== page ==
One of the most interesting points of difference between the global oil market nowadays and how it behaves historically is its sensitivity to geopolitical news. Prior to the current oil crash, it only takes some saber rattling from Iran or some turbulence in some parts of the Middle East to quickly send the price of oil spiking up. This hasn’t been the case recently. The turbulence in Yemen and Libya haven’t done much to cause an upward tick in the global price of crude. Moreover, the spread of ISIS-controlled areas in Syria and Iraq hasn’t really put much upward pressure on the price of global crude. What gives?
Thanks to the twin price-depressing facts of soft global demand and a huge supply glut courtesy of US shale oil and Canadian tar sands, the price of oil seems stuck at the $50 range. Well, the recent reaction of the oil market to Saudi King Abdulaziz’ death has given some oil hawks a glimmer of hope. It appears that the market is beginning to regain some of its historical hair trigger sensitivity to local political developments.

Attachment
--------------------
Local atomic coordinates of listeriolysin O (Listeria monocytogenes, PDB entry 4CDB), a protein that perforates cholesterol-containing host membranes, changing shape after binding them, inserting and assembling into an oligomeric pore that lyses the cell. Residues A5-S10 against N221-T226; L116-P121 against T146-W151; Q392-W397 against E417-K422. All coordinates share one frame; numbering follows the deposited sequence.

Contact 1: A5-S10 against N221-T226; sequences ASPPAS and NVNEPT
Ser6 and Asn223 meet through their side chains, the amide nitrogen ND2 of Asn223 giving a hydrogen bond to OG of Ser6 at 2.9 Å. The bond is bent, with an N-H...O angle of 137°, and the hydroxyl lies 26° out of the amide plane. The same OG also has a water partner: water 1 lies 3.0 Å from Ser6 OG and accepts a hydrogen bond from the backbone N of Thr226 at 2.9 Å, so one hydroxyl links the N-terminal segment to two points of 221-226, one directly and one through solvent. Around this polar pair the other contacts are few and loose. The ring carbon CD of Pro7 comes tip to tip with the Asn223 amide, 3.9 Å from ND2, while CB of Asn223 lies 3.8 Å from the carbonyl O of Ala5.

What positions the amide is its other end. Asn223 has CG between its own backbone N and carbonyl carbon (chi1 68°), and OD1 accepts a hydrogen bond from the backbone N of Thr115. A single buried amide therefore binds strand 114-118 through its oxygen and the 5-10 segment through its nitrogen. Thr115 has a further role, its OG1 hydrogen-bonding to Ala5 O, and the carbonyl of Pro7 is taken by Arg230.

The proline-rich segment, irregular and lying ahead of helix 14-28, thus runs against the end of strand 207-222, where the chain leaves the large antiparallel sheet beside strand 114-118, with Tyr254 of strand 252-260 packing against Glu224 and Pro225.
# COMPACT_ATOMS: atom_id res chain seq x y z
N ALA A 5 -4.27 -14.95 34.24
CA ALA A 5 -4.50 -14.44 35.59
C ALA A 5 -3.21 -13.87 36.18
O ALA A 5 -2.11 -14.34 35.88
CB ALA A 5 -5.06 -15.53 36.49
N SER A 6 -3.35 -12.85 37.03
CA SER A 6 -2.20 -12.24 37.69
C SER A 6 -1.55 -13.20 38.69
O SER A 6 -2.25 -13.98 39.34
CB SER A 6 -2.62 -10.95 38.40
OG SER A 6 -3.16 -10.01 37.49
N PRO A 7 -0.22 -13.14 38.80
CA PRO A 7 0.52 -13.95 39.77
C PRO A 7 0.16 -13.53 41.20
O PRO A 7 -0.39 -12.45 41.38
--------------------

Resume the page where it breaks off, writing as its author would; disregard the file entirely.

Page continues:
Why is the Saudi King’s passing trigger an oil price uptick? The death of King Abdulaziz, it is thought might trigger a policy struggle in the inner circles of Saudi Arabia’s oil policy making centers of power. The current gambit of the House of Saud is very risky to say the least. Keeping OPEC’s oil taps flowing in a bid to wrest market share from North American producers might be a long-term struggle if North American extraction technology levels up productivity to compensate for lower prices. Saudi Arabia’s state budget is heavy on subsidies and the relaxation of these due to lower oil revenues might trigger social unrest.
It is thought that there might be dissenting voices in Saudi Arabia that would push for production cuts to bolster global oil prices. The upward tick in the price of oil is an indication of hope that dissenting opinions in Saudi Arabia’s oil policy power circles might prevail. Even if they did, the short to mid-term price of oil might still be depressed due to lower global demand due to a soft global economy. Moreover, if oil prices start inching toward $100 per barrel again, shuttered North American shale fields can be reactivated and there would be downward pressure on oil once again.
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